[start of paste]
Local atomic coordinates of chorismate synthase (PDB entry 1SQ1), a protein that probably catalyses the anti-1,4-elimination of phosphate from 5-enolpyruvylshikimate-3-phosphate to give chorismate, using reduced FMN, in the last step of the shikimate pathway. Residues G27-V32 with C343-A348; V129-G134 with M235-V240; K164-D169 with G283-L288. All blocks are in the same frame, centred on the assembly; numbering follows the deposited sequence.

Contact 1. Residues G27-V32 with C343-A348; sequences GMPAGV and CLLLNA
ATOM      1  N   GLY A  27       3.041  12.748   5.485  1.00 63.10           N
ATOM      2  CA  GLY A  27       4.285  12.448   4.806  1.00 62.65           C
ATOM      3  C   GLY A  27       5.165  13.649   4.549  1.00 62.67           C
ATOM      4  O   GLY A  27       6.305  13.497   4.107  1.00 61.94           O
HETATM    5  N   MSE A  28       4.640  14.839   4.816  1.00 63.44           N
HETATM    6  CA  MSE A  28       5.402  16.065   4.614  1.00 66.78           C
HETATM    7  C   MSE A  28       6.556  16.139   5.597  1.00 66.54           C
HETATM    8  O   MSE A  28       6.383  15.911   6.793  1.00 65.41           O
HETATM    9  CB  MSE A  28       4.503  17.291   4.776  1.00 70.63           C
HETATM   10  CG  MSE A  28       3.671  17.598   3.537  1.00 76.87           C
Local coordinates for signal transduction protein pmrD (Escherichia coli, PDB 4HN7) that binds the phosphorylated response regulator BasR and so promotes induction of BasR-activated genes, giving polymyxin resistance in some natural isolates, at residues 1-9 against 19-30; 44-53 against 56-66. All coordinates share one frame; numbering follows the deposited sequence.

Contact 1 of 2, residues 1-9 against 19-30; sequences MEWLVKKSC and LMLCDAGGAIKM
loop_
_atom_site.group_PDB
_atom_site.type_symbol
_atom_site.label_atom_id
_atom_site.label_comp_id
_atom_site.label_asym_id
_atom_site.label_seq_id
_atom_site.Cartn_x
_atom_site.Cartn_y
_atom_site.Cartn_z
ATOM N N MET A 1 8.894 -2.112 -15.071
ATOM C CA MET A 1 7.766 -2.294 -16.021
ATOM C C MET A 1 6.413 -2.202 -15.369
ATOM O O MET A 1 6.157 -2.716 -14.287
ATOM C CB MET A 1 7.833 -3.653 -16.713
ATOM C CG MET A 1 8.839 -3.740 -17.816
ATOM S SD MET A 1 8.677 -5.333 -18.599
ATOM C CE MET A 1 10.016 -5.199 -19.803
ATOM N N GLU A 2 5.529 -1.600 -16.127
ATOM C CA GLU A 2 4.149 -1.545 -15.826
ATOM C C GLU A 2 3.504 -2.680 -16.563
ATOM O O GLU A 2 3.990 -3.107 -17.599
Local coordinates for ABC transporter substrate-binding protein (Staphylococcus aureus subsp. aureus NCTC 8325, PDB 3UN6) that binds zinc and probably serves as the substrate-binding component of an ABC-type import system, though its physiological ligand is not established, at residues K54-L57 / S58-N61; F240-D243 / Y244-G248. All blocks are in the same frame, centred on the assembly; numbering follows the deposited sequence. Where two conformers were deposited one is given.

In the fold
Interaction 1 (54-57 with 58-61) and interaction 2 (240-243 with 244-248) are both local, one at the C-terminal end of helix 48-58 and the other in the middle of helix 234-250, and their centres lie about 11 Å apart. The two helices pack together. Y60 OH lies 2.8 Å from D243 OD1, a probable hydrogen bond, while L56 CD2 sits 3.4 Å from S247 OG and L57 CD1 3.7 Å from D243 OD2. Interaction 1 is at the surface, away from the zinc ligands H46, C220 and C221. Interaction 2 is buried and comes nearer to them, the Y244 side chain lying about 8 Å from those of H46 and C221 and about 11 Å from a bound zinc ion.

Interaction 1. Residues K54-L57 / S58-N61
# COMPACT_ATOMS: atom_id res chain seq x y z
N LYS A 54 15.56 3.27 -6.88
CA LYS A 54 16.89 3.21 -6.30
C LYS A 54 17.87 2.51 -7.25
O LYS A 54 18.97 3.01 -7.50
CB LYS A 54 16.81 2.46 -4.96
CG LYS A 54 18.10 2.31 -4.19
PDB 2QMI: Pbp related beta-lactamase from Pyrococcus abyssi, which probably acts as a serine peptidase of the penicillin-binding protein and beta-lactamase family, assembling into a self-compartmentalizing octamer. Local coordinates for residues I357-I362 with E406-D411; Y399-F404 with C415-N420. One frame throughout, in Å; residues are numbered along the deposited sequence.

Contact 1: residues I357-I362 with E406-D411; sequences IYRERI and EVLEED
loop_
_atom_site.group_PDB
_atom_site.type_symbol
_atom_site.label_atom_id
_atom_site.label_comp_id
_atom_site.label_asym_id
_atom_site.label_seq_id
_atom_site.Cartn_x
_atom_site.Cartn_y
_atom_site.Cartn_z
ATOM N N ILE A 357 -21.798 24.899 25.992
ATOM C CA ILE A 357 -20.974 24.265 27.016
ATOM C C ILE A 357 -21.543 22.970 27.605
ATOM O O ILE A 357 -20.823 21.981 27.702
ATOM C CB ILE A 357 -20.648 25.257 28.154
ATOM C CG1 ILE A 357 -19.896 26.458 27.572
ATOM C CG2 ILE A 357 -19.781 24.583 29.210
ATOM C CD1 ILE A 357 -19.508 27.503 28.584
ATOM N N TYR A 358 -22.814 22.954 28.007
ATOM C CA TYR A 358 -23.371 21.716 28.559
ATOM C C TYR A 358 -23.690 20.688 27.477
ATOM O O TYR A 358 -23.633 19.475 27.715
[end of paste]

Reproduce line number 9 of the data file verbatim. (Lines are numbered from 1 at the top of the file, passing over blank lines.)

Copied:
HETATM    7  C   MSE A  28       6.556  16.139   5.597  1.00 66.54           C